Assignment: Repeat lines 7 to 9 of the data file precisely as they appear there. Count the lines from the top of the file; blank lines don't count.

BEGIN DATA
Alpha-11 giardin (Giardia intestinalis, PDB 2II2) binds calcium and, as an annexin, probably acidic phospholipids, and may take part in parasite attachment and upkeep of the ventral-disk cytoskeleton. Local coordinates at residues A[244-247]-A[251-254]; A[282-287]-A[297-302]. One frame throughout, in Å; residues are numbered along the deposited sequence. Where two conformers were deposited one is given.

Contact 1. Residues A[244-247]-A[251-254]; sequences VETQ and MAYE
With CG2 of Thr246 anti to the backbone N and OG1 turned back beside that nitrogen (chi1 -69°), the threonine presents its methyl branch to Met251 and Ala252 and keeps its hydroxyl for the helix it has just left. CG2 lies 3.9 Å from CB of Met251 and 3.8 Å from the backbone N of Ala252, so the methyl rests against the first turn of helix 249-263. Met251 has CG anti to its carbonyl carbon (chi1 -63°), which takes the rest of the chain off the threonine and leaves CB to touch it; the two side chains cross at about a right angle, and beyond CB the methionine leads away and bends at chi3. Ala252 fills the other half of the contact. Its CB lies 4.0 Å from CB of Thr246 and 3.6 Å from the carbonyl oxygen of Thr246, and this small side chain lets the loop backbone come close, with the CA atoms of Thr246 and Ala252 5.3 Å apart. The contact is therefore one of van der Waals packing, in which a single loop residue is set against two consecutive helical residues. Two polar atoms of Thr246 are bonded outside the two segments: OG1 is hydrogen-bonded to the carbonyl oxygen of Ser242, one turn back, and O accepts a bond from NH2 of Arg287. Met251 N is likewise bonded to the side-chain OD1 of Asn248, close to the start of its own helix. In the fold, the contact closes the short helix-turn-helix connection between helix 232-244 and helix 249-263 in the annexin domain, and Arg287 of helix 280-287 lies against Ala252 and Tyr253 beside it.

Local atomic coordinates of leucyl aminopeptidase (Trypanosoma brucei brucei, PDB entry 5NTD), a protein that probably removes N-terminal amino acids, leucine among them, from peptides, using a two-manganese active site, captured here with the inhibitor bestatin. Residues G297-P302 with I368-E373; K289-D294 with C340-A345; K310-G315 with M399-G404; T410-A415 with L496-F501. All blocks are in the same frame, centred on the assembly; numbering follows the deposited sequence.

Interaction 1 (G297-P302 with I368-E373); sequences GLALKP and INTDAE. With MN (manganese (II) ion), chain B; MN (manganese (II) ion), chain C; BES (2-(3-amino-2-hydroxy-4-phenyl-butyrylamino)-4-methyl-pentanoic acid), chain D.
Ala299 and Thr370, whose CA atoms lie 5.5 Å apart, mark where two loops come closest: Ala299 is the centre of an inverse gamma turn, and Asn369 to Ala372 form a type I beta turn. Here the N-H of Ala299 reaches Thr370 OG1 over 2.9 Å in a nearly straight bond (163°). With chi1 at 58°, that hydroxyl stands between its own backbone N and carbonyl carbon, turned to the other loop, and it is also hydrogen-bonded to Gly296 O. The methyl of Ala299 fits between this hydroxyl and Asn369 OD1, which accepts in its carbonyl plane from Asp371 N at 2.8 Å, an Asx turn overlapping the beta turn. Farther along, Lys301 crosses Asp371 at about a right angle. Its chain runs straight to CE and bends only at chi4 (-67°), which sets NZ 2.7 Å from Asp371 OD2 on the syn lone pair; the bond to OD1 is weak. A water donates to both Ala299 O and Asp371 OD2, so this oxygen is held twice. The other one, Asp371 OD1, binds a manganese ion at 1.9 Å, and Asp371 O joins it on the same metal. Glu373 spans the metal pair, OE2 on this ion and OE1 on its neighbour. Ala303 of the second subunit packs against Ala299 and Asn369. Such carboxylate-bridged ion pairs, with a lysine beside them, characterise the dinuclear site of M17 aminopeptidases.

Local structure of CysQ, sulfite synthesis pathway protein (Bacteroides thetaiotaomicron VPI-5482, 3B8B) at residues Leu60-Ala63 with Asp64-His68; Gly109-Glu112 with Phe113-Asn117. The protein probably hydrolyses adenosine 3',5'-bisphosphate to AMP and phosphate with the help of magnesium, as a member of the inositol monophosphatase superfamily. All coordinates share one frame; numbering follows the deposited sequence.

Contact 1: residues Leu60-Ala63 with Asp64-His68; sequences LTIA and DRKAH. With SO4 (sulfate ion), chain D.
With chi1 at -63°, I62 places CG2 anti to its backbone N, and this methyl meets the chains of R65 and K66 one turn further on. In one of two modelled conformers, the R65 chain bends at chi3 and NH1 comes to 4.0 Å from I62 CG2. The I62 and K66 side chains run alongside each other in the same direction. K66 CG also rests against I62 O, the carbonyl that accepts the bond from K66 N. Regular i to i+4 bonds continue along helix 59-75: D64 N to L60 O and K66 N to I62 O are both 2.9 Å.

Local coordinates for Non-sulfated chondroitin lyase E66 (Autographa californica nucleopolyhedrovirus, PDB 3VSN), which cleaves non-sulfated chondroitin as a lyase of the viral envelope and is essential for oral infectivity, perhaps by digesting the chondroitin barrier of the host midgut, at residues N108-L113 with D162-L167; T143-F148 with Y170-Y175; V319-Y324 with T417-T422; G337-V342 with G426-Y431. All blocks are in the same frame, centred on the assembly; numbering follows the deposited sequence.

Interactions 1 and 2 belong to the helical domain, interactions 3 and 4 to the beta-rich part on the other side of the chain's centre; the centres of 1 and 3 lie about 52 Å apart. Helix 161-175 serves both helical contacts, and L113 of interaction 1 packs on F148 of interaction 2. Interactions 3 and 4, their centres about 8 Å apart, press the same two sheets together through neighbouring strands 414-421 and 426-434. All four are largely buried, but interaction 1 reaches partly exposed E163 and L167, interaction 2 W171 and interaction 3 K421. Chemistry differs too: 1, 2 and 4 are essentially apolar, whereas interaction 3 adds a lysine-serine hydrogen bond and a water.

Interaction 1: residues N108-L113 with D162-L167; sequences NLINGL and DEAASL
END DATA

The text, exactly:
Local structure of CysQ, sulfite synthesis pathway protein (Bacteroides thetaiotaomicron VPI-5482, 3B8B) at residues Leu60-Ala63 with Asp64-His68; Gly109-Glu112 with Phe113-Asn117. The protein probably hydrolyses adenosine 3',5'-bisphosphate to AMP and phosphate with the help of magnesium, as a member of the inositol monophosphatase superfamily. All coordinates share one frame; numbering follows the deposited sequence.

Contact 1: residues Leu60-Ala63 with Asp64-His68; sequences LTIA and DRKAH. With SO4 (sulfate ion), chain D.
With chi1 at -63°, I62 places CG2 anti to its backbone N, and this methyl meets the chains of R65 and K66 one turn further on. In one of two modelled conformers, the R65 chain bends at chi3 and NH1 comes to 4.0 Å from I62 CG2. The I62 and K66 side chains run alongside each other in the same direction. K66 CG also rests against I62 O, the carbonyl that accepts the bond from K66 N. Regular i to i+4 bonds continue along helix 59-75: D64 N to L60 O and K66 N to I62 O are both 2.9 Å.